The Conquest

The Acadian Tragedy

A Failed Policy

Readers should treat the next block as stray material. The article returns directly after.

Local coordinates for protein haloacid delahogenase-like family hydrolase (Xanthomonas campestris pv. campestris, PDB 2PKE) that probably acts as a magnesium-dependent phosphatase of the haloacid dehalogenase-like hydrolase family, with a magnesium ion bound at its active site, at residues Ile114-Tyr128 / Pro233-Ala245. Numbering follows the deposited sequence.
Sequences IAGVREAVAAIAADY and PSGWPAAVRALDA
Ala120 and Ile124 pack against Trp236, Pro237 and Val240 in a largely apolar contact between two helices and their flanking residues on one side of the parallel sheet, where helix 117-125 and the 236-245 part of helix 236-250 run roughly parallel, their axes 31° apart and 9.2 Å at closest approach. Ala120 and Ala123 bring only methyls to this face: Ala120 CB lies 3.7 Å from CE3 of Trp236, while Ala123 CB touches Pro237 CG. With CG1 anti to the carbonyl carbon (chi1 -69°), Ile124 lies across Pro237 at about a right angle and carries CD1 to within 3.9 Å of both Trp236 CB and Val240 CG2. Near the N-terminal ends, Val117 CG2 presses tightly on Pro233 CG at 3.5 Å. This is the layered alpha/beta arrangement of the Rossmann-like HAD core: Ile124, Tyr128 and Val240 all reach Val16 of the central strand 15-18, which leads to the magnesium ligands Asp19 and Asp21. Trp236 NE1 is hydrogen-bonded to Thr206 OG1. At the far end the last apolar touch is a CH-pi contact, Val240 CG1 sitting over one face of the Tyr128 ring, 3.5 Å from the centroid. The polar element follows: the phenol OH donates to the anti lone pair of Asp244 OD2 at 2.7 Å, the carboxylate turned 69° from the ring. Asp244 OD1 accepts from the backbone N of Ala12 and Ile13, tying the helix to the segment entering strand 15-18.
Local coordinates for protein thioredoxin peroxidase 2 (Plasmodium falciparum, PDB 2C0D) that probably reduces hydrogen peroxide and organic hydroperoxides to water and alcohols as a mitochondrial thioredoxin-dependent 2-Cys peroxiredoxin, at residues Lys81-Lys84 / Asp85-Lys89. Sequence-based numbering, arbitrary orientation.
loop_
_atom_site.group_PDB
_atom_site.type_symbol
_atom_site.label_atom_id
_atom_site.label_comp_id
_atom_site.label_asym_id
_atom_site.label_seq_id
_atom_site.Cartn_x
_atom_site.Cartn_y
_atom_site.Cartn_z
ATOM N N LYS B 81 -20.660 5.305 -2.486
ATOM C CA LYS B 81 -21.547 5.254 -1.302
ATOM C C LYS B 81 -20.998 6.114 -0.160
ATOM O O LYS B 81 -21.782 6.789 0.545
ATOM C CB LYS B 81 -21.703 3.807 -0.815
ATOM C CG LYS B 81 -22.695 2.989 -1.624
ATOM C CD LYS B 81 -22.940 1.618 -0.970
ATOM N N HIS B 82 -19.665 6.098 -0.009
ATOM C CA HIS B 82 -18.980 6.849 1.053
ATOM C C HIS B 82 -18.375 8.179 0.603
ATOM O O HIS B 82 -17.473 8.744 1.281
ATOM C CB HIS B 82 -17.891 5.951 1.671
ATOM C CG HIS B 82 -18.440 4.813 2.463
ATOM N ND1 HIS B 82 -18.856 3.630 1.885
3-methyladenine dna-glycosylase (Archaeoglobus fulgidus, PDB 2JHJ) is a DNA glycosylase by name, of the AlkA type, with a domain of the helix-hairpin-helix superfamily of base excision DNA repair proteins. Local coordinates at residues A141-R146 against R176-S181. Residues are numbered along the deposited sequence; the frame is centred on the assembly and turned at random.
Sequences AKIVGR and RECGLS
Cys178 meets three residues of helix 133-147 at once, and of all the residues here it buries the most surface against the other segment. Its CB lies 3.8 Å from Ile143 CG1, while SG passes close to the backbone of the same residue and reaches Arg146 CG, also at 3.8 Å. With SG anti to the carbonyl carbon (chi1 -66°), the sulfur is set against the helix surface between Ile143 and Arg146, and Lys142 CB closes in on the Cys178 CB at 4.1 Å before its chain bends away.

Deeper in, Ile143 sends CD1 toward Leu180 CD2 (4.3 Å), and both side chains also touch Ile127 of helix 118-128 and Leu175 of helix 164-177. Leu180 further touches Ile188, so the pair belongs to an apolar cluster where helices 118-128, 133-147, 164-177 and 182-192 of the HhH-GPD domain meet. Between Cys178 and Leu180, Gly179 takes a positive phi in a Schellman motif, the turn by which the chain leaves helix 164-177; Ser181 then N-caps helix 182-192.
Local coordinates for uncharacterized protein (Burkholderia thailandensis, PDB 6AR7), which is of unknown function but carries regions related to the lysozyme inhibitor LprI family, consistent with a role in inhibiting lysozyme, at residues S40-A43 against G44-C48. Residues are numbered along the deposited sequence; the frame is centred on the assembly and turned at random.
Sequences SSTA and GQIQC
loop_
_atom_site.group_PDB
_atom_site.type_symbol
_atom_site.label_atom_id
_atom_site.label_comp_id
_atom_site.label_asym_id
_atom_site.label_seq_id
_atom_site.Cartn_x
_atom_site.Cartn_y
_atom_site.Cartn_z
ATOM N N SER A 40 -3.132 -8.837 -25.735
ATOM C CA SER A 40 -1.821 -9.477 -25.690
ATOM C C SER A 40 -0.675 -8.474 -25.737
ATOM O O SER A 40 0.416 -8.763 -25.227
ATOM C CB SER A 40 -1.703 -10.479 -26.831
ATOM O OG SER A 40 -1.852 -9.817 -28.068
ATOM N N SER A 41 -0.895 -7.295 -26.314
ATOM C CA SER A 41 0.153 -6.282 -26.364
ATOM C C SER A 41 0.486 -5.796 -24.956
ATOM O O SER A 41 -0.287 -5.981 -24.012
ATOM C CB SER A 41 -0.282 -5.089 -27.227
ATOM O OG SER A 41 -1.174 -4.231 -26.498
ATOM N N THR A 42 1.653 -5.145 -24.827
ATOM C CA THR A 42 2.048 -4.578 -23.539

Some 2,000 Acadians were able to escape to Canada, while the others were deported to the English colonies. But this cruel policy of dispossession and deportation did not yield the desired results. The soldiers of Massachusetts - perhaps through remorse - refused to take the prosperous lands offered to them, and only a minority of the new colonists, of British allegiance, settled in Acadia. Moreover, the alleged security problem used to justify the operation was not solved. Many Acadians who took refuge in the forest began, with the help of the Amerindians, to use guerilla tactics until the end of the war, which required the British to maintain garrisons in western Nova Scotia. This cleansing operation was no accident of British policy: terrible scenes of deportation were reported again in 1758 at Île Royale (Cape Breton Island) and Île Saint Jean (Prince Edward Island).